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Monday, September 2, 2013
Fiddling in Norway Pays Dividends…………!
Local musicians Ruth Keggin and Tom Callister travelled to Norway
recently, with funding from the Manx Heritage Foundation, to exchange fiddle
and vocal music, and to meet Hardanger fiddler Erlend Apneseth and singer
Joining their fellow musicians at Ole Bull Akademiet, situated in Voss
in western Norway, the aim of this visit was to share, explore and arrange
music from both traditions, in an informal setting, providing an opportunity to
learn more about each country’s unique traditional style.
The Ole Bull Akademiet is affiliated with the Grieg Institute at the
University of Bergen, and is one of only three establishments in Norway where
it’s possible to study Norwegian folk music at Bachelor degree level. This was
a return trip for Ruth who had previously visited in 2009 as part of her
research for a BA degree in music.
Erlend is currently one of the top young Hardanger-fiddle players in
Norway and after years performing folk music in competitions and concerts has
begun to explore contemporary and improvisational performance alongside
traditional music. Having received the Grappa debutant award in 2012 Erlend
will be releasing his debut album later this year. Meanwhile, Margit who has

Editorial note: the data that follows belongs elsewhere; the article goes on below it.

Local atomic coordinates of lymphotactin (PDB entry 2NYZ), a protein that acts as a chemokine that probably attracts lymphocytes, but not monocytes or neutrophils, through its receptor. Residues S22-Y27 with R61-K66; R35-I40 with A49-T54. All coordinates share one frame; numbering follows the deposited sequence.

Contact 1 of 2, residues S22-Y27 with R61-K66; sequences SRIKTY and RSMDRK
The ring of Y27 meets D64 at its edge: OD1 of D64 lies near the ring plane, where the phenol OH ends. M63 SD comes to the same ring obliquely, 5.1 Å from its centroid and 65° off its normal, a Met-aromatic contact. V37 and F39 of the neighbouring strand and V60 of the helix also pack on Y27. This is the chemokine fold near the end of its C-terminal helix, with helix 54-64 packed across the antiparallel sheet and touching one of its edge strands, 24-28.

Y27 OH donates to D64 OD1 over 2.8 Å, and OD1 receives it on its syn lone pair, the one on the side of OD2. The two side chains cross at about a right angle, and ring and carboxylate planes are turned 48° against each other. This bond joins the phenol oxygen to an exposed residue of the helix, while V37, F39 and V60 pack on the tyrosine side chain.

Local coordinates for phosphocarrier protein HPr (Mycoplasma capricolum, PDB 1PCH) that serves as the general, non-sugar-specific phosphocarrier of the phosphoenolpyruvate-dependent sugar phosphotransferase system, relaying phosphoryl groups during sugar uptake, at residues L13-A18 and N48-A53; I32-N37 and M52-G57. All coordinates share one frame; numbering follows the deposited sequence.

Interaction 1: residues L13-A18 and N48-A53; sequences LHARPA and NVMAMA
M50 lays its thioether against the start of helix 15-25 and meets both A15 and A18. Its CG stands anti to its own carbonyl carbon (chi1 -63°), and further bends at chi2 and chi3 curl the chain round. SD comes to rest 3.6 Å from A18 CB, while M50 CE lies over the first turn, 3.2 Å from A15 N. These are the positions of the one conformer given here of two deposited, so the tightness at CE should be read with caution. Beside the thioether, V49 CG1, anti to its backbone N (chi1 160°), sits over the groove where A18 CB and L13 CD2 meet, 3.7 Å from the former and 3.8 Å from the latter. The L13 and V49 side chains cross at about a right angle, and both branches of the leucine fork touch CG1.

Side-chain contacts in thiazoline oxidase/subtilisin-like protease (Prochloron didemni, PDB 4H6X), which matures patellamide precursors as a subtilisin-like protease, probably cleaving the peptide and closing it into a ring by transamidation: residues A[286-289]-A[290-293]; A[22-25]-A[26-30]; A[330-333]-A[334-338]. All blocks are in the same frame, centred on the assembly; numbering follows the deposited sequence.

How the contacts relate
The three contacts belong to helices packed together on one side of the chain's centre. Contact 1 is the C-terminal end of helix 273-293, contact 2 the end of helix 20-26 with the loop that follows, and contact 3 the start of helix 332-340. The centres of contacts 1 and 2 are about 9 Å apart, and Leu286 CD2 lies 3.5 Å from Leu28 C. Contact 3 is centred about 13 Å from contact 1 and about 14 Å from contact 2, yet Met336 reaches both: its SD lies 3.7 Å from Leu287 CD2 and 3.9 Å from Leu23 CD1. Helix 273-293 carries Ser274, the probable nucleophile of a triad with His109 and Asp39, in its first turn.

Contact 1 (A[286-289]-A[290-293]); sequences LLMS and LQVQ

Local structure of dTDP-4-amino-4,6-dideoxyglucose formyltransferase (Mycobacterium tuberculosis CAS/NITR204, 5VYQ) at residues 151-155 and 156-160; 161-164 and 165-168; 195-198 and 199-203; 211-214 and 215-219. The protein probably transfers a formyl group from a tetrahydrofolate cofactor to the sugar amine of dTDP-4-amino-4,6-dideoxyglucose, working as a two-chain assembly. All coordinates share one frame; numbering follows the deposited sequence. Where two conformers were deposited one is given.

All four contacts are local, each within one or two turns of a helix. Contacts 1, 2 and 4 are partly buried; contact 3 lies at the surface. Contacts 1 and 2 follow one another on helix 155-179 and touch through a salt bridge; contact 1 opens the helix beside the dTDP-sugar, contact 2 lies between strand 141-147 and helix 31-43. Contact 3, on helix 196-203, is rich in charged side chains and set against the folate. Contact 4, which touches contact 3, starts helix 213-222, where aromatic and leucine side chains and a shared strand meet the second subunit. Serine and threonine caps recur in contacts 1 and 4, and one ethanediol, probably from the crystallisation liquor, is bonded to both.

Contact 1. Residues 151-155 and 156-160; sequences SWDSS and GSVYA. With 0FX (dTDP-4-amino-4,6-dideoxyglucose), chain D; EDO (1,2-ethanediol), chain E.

sung since childhood, also dances and plays the Hardanger-fiddle, together with
the langeleik, also closely associated with Norway, and the lyre.
Language wasn’t a barrier as Ruth explained, “Margit began by teaching
me Hallings and Springars – songs which, like the Scottish puirt à beul, are
highly rhythmic, and can be used to accompany dancing. Some of the dance songs
used lyrics while others used meaningless vocables. The act of singing vocables
is called ‘tralling’ and is comparable with Irish lilting, although Norwegians
tend to use more rounded ‘ooh’ sounds, which are produced further forward in
the mouth. The two of us also shared lullabies and songs with common themes,
occasionally weaving both Norwegian and Manx melodies together”.
However, Tom and Erlend soon found that traditional fiddle techniques
from each other’s country were more complex than they imagined, and that from a
Manx perspective the shape of the Norwegian melody was altogether different.
Tom Callister, who has long been revered for his prowess with the
fiddle both on the Isle of Man and beyond these shores, performs with new ‘trad
power trio’ Barrule and is about to release his debut album, whilst Ruth Keggin
represented the Isle of Man at the Festival Interceltique de Lorient during
2012, where she opened the Nuits Interceltiques to packed audiences of up to
12,000 people in the Stade du Moustoir (televised by France 3). She is
currently working on material with a double bassist and guitarist.
It is hoped that Margit and Erlend will be able to visit the Island
later this year to continue work on the project.